It is a pleasure to speak in today’s debate. I thank Alex Sobel for presenting the case, and for giving us all more time than there might have been to speak on the matter. I am also conscious that you have indicated the timescale to which we all have to try to adhere, Mrs Main.
The issue of victims is incredibly sensitive and needs to be handled with care. There are many victims of physical, emotional and sexual assault who have been re-traumatised—I have said this before, in questions to the Minister in the Chamber—through the handling of their case. Many victims will not come forward, as they feel as if they are on trial themselves, and are not supported. I recently read an article on abortion by a Baroness in Ireland. Although this is not the debate in which to bring up the abortion issue, I felt it was significant that she lost her baby as she was caught up in an IRA bombing. She describes herself and her child as victims, and remains traumatised to this day. Time has not healed that wound; she feels the pain of loss to this day, and will do so beyond. This is how we need to consider victims: not that something once happened to them, but that their life was irrevocably changed, and that that change has become part of their day-to-day life. They need care and help to go over that, and to deal with the aftermath.
We have a duty to victims to ensure that they are heard and supported. That was what was agreed when we passed the legislation, and voted to help to make victims feel secure and to create a system whereby crimes could be prosecuted, and victims could feel safe and able to feed into the process. Although the spirit of the current legislation agrees with that, there is no enforcement process. I ask the Minister how we move from guidelines and perceived support to enforcement.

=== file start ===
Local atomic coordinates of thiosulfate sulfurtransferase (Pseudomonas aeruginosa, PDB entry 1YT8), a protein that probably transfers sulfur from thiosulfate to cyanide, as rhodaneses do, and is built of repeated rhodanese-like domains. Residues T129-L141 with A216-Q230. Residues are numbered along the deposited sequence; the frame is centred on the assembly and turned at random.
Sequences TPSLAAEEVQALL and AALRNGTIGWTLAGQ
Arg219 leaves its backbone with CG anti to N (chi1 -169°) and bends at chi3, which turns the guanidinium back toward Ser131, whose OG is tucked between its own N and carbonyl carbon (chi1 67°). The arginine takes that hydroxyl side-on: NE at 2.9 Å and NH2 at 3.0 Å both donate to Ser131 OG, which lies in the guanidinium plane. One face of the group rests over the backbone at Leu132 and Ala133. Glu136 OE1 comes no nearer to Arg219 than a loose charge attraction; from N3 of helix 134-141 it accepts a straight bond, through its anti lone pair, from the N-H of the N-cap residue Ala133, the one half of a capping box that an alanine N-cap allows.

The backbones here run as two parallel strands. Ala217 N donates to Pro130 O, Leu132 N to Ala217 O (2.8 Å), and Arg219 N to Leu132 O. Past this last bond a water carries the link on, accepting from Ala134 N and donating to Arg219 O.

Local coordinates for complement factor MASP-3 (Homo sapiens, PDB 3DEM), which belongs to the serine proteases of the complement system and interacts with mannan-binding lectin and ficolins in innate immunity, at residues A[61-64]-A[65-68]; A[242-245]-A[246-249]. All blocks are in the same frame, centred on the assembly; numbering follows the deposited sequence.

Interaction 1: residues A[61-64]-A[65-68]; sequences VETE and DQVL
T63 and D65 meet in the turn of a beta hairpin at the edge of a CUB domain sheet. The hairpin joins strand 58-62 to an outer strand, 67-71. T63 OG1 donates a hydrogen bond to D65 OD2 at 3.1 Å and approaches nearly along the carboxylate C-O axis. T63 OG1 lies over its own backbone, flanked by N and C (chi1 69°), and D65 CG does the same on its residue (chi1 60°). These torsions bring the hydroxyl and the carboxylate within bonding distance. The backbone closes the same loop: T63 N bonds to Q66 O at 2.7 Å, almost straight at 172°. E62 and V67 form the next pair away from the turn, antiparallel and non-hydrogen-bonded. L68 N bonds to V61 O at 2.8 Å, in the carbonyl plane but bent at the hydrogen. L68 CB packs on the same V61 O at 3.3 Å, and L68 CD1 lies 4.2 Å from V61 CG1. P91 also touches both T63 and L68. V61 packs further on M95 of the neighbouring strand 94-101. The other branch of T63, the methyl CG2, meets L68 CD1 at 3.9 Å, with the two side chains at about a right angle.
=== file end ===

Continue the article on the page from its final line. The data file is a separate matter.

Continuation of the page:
It is little wonder that Baroness Newlove’s report in January 2015, “A Review of Complaints and Resolution for Victims of Crime”, found not very satisfactory results—that is how it was reported. It surveyed the experiences of some 200 victims and found that almost 75% were unhappy with the response they received. More than 50% found the relevant agency’s complaints process difficult to use. Have we moved on from that? Is the process easier? Is it more relevant?
A second review, “The Silenced Victim: A Review of the Victim Personal Statement”, was published in November 2015. It found inconsistencies in approach, with six out of 10 victims not recalling being offered the chance to make a victim personal statement. That also illustrates the things that we need to be addressing. I look to the Minister to see whether he can address those issues and give us the responses that we wish to hear.
To me, this says that what we set out to achieve through the legislation is not being achieved. We therefore need to make changes. First, we need to stop it being no more than a guideline or a suggestion, and ensure that it is enforceable and as much a duty in the prosecution of a case as any other aspect, such as evidence gathering.
The hon. Gentleman talked about there not always being an audit trail. Does he agree with me that when victims of crime are abroad, such as my constituent Susan Sutovic, whose son died in mysterious circumstances in 2004 in Serbia, there needs to be some sort of diplomatic and legal framework to help those victims?
I thank the hon. Lady for that intervention; I agree with her. It is important that we have a framework in place. Hopefully the Minister, who I know is taking notes on the debate, will give us some response on how he sees that changing.